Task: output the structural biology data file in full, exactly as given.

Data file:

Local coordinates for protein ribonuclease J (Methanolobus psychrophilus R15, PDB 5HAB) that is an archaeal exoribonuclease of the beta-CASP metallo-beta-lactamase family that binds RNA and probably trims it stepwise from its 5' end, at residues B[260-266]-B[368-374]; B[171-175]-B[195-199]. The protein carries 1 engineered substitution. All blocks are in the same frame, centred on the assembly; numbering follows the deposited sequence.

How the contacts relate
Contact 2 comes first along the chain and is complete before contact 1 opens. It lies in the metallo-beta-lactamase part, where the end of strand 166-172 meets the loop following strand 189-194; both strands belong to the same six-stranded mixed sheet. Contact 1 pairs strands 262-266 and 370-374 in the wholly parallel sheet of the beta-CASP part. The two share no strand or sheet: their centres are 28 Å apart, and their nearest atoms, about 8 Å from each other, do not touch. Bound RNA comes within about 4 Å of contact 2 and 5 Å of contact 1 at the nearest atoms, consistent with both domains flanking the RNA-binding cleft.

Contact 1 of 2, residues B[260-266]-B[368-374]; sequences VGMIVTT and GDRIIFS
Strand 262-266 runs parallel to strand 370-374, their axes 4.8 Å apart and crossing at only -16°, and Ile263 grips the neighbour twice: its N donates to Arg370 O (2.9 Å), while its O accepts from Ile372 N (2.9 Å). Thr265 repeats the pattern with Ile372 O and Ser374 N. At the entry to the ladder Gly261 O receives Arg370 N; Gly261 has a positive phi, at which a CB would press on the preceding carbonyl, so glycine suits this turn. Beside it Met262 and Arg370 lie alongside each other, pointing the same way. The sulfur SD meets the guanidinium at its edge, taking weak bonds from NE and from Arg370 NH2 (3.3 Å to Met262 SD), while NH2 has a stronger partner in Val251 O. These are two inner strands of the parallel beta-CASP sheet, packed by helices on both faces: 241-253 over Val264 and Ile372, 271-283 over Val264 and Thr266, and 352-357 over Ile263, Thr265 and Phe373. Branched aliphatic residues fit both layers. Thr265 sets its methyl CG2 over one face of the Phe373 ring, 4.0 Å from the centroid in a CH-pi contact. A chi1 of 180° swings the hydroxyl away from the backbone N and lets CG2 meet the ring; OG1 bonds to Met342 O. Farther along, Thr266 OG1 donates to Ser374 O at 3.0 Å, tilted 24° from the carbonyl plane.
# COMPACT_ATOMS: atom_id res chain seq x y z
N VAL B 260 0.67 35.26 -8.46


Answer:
Local coordinates for protein ribonuclease J (Methanolobus psychrophilus R15, PDB 5HAB) that is an archaeal exoribonuclease of the beta-CASP metallo-beta-lactamase family that binds RNA and probably trims it stepwise from its 5' end, at residues B[260-266]-B[368-374]; B[171-175]-B[195-199]. The protein carries 1 engineered substitution. All blocks are in the same frame, centred on the assembly; numbering follows the deposited sequence.

How the contacts relate
Contact 2 comes first along the chain and is complete before contact 1 opens. It lies in the metallo-beta-lactamase part, where the end of strand 166-172 meets the loop following strand 189-194; both strands belong to the same six-stranded mixed sheet. Contact 1 pairs strands 262-266 and 370-374 in the wholly parallel sheet of the beta-CASP part. The two share no strand or sheet: their centres are 28 Å apart, and their nearest atoms, about 8 Å from each other, do not touch. Bound RNA comes within about 4 Å of contact 2 and 5 Å of contact 1 at the nearest atoms, consistent with both domains flanking the RNA-binding cleft.

Contact 1 of 2, residues B[260-266]-B[368-374]; sequences VGMIVTT and GDRIIFS
Strand 262-266 runs parallel to strand 370-374, their axes 4.8 Å apart and crossing at only -16°, and Ile263 grips the neighbour twice: its N donates to Arg370 O (2.9 Å), while its O accepts from Ile372 N (2.9 Å). Thr265 repeats the pattern with Ile372 O and Ser374 N. At the entry to the ladder Gly261 O receives Arg370 N; Gly261 has a positive phi, at which a CB would press on the preceding carbonyl, so glycine suits this turn. Beside it Met262 and Arg370 lie alongside each other, pointing the same way. The sulfur SD meets the guanidinium at its edge, taking weak bonds from NE and from Arg370 NH2 (3.3 Å to Met262 SD), while NH2 has a stronger partner in Val251 O. These are two inner strands of the parallel beta-CASP sheet, packed by helices on both faces: 241-253 over Val264 and Ile372, 271-283 over Val264 and Thr266, and 352-357 over Ile263, Thr265 and Phe373. Branched aliphatic residues fit both layers. Thr265 sets its methyl CG2 over one face of the Phe373 ring, 4.0 Å from the centroid in a CH-pi contact. A chi1 of 180° swings the hydroxyl away from the backbone N and lets CG2 meet the ring; OG1 bonds to Met342 O. Farther along, Thr266 OG1 donates to Ser374 O at 3.0 Å, tilted 24° from the carbonyl plane.
# COMPACT_ATOMS: atom_id res chain seq x y z
N VAL B 260 0.67 35.26 -8.46